DALLAS — President Reagan, branding 1986 as a last chance for liberals "to steer American politics way over to the left," appealed today to Texas-sized pride and patriotism in a bid to bolster GOP fortunes in the South.
Kicking off a three-state Southern swing intended to plant the seeds of a Republican resurgence, Reagan charged profligate fiscal policies by Texas Democrats caused the economic tailspin that has plunged portions of the oil-dependent state from boom to bust.
The attack was directed at Democratic Gov. Mark White on behalf of William Clements, the man White upset four years ago. In their bitter rematch, Clements has tried to capitalize on the state's economic woes--punctuated by a $3-billion deficit--to regain the Statehouse for the GOP.
The drop in oil prices, a result of OPEC overproduction, has ravaged oil-producing states like Texas but has been a boon to other sectors of the economy--most noticeably at the pump, where consumers have enjoyed gas prices as low as 60 cents a gallon.
Praised Gas Price Drop
Reagan has praised the drop in gasoline prices as an economic stimulus but took a different tack in Texas, as he promised that his Administration "is wholeheartedly committed to a strong oil industry."
"Let me pledge that with the help of the people of your great state, this Administration is determined that America will never again be captive to a foreign oil cartel," Reagan said.
"Believe me," he said, "the liberals in Washington know what's at stake in this election. They know that this may well be their last chance to steer American politics way over to the left. They know that if we Republicans do well this November, it's going to permanently alter the political landscape."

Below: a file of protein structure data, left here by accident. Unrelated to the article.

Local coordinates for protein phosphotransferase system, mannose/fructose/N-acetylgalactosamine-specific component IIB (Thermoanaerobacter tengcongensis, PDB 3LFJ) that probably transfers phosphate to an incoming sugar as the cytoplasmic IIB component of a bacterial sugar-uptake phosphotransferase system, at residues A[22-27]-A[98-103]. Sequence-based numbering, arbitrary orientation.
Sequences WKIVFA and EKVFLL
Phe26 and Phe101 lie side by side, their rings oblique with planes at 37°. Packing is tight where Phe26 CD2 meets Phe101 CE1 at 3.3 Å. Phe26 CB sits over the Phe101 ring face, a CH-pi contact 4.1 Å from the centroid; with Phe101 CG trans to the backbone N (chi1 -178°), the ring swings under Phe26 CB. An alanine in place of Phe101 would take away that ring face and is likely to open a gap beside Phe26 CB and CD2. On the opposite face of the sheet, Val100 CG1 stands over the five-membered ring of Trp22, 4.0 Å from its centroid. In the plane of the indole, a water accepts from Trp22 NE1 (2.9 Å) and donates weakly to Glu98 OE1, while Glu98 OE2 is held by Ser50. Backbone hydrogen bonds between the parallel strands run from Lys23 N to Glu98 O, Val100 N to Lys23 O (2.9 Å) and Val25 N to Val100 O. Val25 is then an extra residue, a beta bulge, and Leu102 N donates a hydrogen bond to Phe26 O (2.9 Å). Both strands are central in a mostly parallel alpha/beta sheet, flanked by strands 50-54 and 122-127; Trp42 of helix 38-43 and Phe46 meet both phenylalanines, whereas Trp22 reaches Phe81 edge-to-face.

Reagan pointed to recent congressional approval of his aid request for Nicaraguan rebels as a sign that liberal influence is on the wane.
Quip About Nicaragua
Referring to his oft-repeated warning that Nicaragua is a two-day drive from Texas, he quipped: "Even with all the tanks and gunships from the Soviet Union, my guess is that the Sandinistas would make it about as far as the shopping center in Pecos before Roger Staubach came out of retirement, teamed up with some off-duty Texas Rangers and the front four of the Dallas Cowboys and pushed the Sandinistas down the river, out across the Gulf and right back to Havana where they belong."
Reagan was expected to raise well in excess of $1 million for GOP candidates on a trip that was to take him from Dallas to Miami and then to sun-baked South Carolina, where Republicans hope to take credit for an airlift of hay to aid drought-stricken farmers.
A key objective of his trip is to give a boost to endangered Sen. Paula Hawkins in Florida, whose fate could be central to chances of retaining Republican control of the Senate.